The information contained herein is provided by Plains Cotton Cooperative Association (PCCA), a farmer-owned cotton marketing cooperative headquartered in Lubbock, Texas. It is for general informational purposes only and is obtained from sources believed to be reliable; however its accuracy and completeness is not guaranteed by PCCA, and PCCA offers no representations or warranties of any kind in providing this information. Nothing contained herein is intended, or should be construed, as advice or guidance for the marketing of cotton.

June 21, 2019

Market Turns Bearish on Weak Export Sales Report

  • Open Interest Falls to Lowest Level Since November 2015
  • Planting Makes Good Progress
  • Global Events Add to Market Uncertainty
  • USDA Acreage Report Due Next Week

July futures tumbled this week, falling to new lows on Thursday after the release of a rather weak export sales report. Open interest in July has dwindled to just 2,096 contracts, but the fall to a low of 62.38 cents per pound on Thursday put a bearish mood in the market. December futures had risen earlier in the week but fell in sympathy with July on Thursday, giving back the gains. December futures finished the week at 65.56 cents, down 15 points from last Friday. July extended losses to 60.27 cents on Friday and settled at 61.19. Open interest fell sharply on Monday, which was partially expected because last Friday was July option expiration. By the end of the week, open interest had declined to 176,222 contracts, which is down 29,822 from last week and is the lowest level since November 2015.

Planting Progress and Crop Conditions

This week’s Crop Progress and Condition report showed significant catching up in cotton planting. The Cotton Belt added 14 percentage points to plantings in the week ended June 16. At 89 percent, plantings are still five percentage points behind the five-year average of 94 percent. Squaring is at 19 percent, one percentage point above average, but the advanced pace in the Southeast and South Texas is hiding tardiness in the Mid-South. The national share of cotton rated “good” or “excellent” advanced five percentage points to 49 percent. There again, stronger ratings in Texas and Oklahoma crop conditions are hiding the relatively poor performance in the rest of the country relative to last year. By all accounts, this year’s crop has had one of the most mixed-up starts on record.

Economic Developments

Global events piled more uncertainty onto markets this week. Attacks on tankers in the Strait of Hormuz and Iran’s attack on an American drone have ramped up the risk for military conflict in the Middle East, igniting a sharp rally in crude oil prices. The Federal Reserve also elected to leave rates unchanged this week and seemed to open the door to more accommodative policy in the face of international trade risk and some slower U.S. economic data. Traders also have been on edge ahead of President Trump and President Xi’s meeting at the G-20 summit in Japan next week. Few pundits expect any sort of a deal, and many think a delay in additional tariffs is a best-case scenario. Any improvement in the conflict would be a welcome surprise for commodity markets.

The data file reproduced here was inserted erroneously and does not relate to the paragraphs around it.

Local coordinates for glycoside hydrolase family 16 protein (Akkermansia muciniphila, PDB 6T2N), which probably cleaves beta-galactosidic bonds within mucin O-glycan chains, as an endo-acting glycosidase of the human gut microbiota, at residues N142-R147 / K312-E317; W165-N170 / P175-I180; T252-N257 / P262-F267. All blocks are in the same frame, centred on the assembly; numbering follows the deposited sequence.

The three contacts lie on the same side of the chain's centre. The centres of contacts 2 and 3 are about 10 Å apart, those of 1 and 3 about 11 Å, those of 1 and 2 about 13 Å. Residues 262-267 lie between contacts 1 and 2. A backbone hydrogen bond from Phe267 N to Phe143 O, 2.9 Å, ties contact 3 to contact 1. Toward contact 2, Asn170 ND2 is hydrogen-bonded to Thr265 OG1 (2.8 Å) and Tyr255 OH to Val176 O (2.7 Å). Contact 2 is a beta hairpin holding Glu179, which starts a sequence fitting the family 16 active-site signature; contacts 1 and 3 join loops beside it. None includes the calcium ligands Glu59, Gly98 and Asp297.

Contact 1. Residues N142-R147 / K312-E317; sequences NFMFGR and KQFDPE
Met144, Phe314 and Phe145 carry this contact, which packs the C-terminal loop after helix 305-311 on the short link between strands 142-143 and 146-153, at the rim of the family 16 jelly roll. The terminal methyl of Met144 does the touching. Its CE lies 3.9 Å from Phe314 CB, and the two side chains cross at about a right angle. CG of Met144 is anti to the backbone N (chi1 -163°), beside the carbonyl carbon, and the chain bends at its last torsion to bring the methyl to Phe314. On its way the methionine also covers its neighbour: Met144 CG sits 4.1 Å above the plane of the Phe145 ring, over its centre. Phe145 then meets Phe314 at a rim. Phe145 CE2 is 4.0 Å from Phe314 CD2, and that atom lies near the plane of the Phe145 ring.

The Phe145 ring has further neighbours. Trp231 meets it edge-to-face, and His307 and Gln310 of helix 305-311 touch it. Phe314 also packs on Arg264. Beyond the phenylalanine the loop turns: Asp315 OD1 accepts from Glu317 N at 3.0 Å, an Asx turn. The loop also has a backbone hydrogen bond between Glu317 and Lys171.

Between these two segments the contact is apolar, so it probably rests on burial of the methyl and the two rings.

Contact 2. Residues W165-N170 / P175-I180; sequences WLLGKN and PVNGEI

Export Sales and Shipments

Mills continue to struggle with slow downstream demand as the world’s brands and retailers try to figure out what is coming next. Slower orders were in evidence on the latest weekly Export Sales Report. Including some cancellations and some rolling forward of older orders to the next marketing year, total net new sales of Upland and Pima combined were just 106,600 bales. Combined shipments were 340,400 bales, which was better than many expected but still below the average needed for the U.S. to hit USDA’s current export target of 14.75 million bales.

Weekly Reports and Production Forecast

Production information from the Crop Progress and Condition Report and demand indications from the weekly Export Sales Report will continue to figure centrally on traders’ minds, but next Friday also will be the release of USDA’s Acreage Report. The June Acreage Report information will replace the planted acreage figures from Prospective Plantings released on March 29 as  USDA formulates its July production forecasts. This year’s weather and wild price swings will ensure the Acreage Report is closely watched, but it is unlikely to provide much more clarity. Updated abandonment and better yield projections are not likely to be more accurate until August. Volatile and uncertain demand also may limit the Acreage Report’s impact. The Trump-Xi meeting likely will drown out most other factors in the near term.

In the week ahead:

  • Monday at 3:00 p.m. Central – Crop Progress and Condition
  • Thursday at 7:30 a.m. Central – Export Sales Report
  • Thursday at 2:30 p.m. Central – Cotton-On-Call
  • Friday at 11:00 a.m. Central – Acreage Report
  • Friday at 2:30 p.m. Central – Commitments of Traders

 

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